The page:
Robin Bowerman, you are a cynic. How else could you imply – when moderating a panel discussion titled ‘Policy certainty for SMSFs: Are we there yet?” – that we might all be back here next year, asking the same question?

Bowerman’s panel featured Bernie Ripoll, former Parliamentary Secretary for Small Business and Parliamentary Secretary to the Treasurer, now managing director of Fresh Advisory, and famed for the eponymous Report; Jordan George, head of policy at the SMSF Association; and Kevin Davis, Professor of Finance at both Melbourne and Monash universities, and research director of The Australian Centre for Financial Studies.

Certainty – well up to a point, Lord Copper. “We have the new superannuation rules coming into effect on July 1, and we don’t think they’ll go back to super tax any time soon,” said George. “We were disappointed in some of it, and we’re still talking to the government about elements such as the wording of the objective of superannuation. But you still can’t find a better tax-effective structure, with concessional tax treatment up to $1.6 million – at least we have certainty on that front.”

But with a new budget coming up, it was unlikely that change was complete, he said. “Wealth is in the government’s sights, and when the focus is on budget repair, we may find that sacred cows – like capital gains tax (CGT) discounts – are not all sacred,” said George.

Davis agreed that CGT was a likely focus in the budget, especially in light of the legislation allowing super funds to reset the cost base of assets that are reallocated from the retirement phase to the accumulation phase, prior to 1 July 2017. “With the funds resetting the cost base this year, it’s the obvious time to make a change,” he said.

George said the SMSF Association had not given up on the wording of the legislated objective of superannuation. “We’ve supported enshrining the objective of superannuation in legislation, it gives policymakers a baseline, but still we believe it is essential that the concept of adequacy be included in the superannuation objective to help ensure that people have a secure and dignified retirement, because the current wording leaves it open to a future minister to argue that any support over the pension is too much.”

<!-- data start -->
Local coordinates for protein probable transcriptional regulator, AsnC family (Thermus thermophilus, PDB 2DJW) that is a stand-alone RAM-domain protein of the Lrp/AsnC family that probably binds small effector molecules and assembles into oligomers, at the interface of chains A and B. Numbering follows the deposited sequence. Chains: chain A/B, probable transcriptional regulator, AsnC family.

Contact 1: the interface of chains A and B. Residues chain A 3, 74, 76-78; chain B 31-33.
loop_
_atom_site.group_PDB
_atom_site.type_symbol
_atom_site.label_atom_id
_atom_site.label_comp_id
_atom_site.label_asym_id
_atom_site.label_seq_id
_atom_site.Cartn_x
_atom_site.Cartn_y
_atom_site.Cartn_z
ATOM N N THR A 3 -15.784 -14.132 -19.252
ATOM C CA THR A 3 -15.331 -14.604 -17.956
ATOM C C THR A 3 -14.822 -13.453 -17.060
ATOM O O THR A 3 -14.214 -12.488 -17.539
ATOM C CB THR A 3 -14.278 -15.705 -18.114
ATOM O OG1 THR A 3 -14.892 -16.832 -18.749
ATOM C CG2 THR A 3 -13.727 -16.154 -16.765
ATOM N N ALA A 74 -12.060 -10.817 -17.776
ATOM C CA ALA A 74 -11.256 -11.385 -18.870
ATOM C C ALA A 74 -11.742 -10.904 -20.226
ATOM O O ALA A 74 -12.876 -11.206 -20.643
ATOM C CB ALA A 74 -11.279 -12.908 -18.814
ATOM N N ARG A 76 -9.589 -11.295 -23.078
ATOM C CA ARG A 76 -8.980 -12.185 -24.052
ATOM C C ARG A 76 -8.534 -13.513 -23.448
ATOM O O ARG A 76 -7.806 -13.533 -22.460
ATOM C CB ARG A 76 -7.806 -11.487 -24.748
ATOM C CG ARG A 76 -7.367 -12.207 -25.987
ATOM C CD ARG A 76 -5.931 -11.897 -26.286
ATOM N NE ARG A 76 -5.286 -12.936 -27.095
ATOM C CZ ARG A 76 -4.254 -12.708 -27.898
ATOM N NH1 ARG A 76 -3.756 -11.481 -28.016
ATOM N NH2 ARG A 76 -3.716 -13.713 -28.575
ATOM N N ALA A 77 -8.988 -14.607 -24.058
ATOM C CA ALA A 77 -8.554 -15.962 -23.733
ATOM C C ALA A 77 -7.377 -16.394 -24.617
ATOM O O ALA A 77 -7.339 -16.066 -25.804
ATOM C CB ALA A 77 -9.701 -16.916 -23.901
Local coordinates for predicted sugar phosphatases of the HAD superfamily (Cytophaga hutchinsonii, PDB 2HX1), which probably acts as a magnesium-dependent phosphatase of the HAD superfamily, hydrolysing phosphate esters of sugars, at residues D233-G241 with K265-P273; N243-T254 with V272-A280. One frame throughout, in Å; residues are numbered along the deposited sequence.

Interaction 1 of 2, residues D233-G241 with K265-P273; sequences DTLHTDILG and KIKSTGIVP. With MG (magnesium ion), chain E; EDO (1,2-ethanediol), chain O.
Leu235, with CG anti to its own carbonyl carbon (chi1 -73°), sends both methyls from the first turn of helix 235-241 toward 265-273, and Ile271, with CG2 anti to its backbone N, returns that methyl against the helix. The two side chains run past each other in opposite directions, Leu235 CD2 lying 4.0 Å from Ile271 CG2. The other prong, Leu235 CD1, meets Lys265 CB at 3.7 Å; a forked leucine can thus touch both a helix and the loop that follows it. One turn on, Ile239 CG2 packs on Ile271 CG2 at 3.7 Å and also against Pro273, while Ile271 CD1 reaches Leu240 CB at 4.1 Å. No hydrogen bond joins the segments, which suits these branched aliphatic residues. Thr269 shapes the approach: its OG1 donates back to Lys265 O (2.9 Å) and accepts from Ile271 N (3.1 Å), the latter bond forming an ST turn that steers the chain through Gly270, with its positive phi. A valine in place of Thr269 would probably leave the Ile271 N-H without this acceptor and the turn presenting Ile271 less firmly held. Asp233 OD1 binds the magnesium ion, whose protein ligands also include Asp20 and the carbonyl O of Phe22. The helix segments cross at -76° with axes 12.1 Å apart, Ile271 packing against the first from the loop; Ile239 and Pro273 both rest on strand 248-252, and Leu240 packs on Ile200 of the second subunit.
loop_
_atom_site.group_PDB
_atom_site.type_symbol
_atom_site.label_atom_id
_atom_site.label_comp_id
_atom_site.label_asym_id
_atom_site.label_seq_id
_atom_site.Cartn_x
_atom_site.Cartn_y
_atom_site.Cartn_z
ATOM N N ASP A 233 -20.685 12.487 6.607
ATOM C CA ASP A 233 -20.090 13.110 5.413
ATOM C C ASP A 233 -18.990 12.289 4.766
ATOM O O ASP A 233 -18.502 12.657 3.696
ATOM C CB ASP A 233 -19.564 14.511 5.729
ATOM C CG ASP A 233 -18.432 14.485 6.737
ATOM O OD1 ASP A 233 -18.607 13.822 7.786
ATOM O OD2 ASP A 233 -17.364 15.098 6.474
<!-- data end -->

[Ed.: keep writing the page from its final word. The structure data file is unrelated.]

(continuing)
George said the SMSF Association did not have a view that ‘adequacy’ should be based on replacement rates, or a targeted level of income. “We accept that there is no agreement. But we’re still encouraging the Minister to look at the concept of a level of savings in super adequate for a secure and dignified retirement. If ‘adequacy’ is too hard to define, well, that’s what we elect a Parliament to do,” he said.

From his post-politics standpoint, Ripoll agreed that ‘adequacy’ was an “essential concept,” but also felt it was too difficult to have an absolute definition in terms of a dollar amount. “It should be somewhere along a line. We need broad agreement, but it will also involve things such as social security, health and work assistance,” he said.

Davis felt the problem with defining ‘adequacy’ was that it was all part of social policy. “Superannuation is only one part of that – super, health and living standards are all part of it. Is it better to have a more general statement, around adequate living standards?” he asked.

Bowerman made the point that no-one could consider the settings certain, because the inquiries still continue: most notably, he said, with the Productivity Commission well into its three-part review of the competitiveness and efficiency of the super system, and APRA looking closely at smaller funds.

“The Productivity Commission is going to be an increasingly influential policy-setting body, looking closely at the superannuation system, and whether it met the best interests of members. The only thing we can be certain about is that there is going to be significantly more policy debate,” he said.

George concurred. “We have certainty on the tax arrangements, but not on the shape of the system. We’re working with the PC, because efficiency and competitiveness – and whether the system is meeting members’ needs – could be significant findings for the SMSF sector. It’s not only about costs and returns, it’s about people having greater choice, and people need to understand the ramifications of that,” he said.

As the super system moves toward the net drawdown tipping point, focus inevitably intensifies on that aspect of super. “The consultation on ‘MyPension’ is still live,” said Ripoll. (The government proposes to label the ‘comprehensive income products for retirement,’ or CIPRs, recommended by the Murray Inquiry, ‘MyRetirement products’ as a more consumer-friendly and meaningful label.) Advice is a major focus of that: advice is critical in the drawdown phase, and in many ways that was what the whole professional standards debate was leading to,” said Ripoll.

In many ways, the SMSF sector is already where the rest of the industry is talking about going, said George. “We have 94 per cent of SMSF drawdowns go into income stream products, we think that’s sustainable, but we can’t be complacent. The challenge for our sector is to advance the thinking around the drawdown piece.”